And working for a group of community newspapers, you can bet that I support the work of journalists and authors with my hard-earned paycheck. Pay walls for news content online will be the real wave of the future, because it simply isn’t fair for you to read my work for nothing. You wouldn’t ask that I allow you to fix my television or cook my meal without being compensated, would you?

Perhaps we can all be a little more conscious about slowing down our lifestyles occasionally and reacquainting ourselves with the wonders of White Out as opposed to always relying on the backspace key. There’s nothing like a newspaper spread all over the coffee table on the weekend, nothing like the excitement of waiting at midnight with hundreds of other people at the local bookstore for the release of the next Harry Potter book.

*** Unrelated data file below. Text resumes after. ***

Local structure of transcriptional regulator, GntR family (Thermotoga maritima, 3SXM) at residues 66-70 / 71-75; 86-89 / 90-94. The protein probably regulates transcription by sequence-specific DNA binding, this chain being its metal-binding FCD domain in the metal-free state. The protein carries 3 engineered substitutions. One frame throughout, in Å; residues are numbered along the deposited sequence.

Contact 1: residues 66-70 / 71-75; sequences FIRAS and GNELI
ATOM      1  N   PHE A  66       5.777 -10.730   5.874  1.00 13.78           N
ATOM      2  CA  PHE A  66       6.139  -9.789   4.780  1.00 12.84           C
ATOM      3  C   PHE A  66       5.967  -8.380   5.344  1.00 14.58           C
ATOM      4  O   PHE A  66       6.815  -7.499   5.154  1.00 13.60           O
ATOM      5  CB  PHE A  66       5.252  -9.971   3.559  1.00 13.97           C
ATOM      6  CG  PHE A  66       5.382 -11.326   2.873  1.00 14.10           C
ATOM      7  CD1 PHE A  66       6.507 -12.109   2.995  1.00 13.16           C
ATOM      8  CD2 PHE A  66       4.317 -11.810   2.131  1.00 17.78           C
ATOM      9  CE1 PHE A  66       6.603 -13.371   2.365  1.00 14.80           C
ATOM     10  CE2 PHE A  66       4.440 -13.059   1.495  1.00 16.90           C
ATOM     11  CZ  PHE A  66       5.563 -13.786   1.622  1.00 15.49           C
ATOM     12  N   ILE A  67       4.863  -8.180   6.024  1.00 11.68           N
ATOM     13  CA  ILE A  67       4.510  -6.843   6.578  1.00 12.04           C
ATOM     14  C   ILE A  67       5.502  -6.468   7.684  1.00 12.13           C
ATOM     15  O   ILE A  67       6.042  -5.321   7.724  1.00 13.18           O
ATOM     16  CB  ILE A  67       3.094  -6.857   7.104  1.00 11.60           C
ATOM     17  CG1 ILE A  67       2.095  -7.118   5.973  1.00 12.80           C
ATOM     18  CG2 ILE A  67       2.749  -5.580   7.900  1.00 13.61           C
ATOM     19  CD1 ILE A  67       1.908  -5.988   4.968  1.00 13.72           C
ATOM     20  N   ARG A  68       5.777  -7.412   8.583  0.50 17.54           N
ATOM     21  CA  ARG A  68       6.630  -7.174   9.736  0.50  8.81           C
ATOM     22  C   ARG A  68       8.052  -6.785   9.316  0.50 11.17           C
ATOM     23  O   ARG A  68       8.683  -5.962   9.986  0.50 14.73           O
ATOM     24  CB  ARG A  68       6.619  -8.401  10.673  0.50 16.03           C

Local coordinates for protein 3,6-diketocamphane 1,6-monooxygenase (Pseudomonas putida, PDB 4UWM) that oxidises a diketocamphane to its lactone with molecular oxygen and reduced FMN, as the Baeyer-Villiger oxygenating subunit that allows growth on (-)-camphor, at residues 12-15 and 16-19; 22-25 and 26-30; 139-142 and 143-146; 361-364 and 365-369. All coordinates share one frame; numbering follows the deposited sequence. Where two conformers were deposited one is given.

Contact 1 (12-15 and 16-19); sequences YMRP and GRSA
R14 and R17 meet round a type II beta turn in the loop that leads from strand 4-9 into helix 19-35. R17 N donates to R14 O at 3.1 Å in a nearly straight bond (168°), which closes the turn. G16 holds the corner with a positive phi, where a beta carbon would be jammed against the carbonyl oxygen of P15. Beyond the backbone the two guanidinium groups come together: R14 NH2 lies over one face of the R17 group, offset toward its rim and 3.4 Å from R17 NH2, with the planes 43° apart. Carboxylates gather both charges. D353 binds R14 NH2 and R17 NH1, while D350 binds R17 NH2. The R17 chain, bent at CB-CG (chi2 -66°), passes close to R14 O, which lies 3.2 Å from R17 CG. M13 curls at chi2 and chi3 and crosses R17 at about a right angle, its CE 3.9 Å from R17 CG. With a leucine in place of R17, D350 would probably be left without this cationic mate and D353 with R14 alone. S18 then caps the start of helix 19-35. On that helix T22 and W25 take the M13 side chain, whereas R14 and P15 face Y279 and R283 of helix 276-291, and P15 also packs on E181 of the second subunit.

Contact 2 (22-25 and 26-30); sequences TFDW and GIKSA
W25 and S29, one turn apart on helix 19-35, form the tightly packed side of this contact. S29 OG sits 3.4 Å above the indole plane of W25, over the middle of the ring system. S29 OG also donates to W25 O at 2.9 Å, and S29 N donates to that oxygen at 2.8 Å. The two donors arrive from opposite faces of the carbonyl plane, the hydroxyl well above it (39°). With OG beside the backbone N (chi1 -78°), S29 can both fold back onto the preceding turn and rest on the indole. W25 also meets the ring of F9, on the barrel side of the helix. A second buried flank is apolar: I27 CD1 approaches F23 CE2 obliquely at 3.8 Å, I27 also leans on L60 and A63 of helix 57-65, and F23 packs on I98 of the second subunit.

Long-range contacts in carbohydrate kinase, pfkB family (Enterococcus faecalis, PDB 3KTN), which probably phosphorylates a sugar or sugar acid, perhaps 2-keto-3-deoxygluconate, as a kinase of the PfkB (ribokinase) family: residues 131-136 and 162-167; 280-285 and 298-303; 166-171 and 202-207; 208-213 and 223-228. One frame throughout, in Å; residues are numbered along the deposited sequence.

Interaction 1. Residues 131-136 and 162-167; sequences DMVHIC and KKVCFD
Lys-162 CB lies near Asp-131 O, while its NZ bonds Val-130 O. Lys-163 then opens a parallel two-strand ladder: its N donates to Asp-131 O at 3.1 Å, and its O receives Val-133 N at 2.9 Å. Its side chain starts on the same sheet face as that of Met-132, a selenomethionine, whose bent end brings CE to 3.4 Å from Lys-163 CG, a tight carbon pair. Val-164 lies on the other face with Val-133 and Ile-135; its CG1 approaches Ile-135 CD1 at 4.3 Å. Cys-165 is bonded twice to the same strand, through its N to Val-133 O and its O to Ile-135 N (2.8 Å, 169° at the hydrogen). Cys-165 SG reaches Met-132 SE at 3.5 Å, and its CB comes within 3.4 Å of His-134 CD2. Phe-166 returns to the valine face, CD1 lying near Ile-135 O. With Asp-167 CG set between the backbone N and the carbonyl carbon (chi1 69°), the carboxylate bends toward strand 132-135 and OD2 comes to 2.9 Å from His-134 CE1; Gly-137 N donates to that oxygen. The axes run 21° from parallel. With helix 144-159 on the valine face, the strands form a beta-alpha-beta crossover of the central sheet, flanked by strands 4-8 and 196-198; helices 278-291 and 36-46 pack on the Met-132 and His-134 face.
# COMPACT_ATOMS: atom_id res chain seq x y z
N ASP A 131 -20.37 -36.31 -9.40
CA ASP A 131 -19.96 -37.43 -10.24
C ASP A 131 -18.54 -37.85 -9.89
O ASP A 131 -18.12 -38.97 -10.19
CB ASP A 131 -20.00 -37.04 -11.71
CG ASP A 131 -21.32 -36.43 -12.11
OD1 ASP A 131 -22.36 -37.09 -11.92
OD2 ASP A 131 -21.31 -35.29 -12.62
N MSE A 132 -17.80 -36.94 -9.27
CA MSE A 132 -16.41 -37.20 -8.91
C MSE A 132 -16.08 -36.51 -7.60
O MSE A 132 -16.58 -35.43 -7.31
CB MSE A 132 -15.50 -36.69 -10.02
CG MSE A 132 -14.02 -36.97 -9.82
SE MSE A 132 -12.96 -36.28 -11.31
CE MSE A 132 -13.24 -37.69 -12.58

When we lose the brick-and-mortar, the real, the tangible, we lose the visceral. We lose a little bit of our community, a little bit of ourselves. If you agree, send a letter to your best friend this week, support your local bookstore, or go see an artist live and in color as opposed to watching them on YouTube.

Technology is a beautiful gift, but we shouldn’t let it take away the connection that makes us human.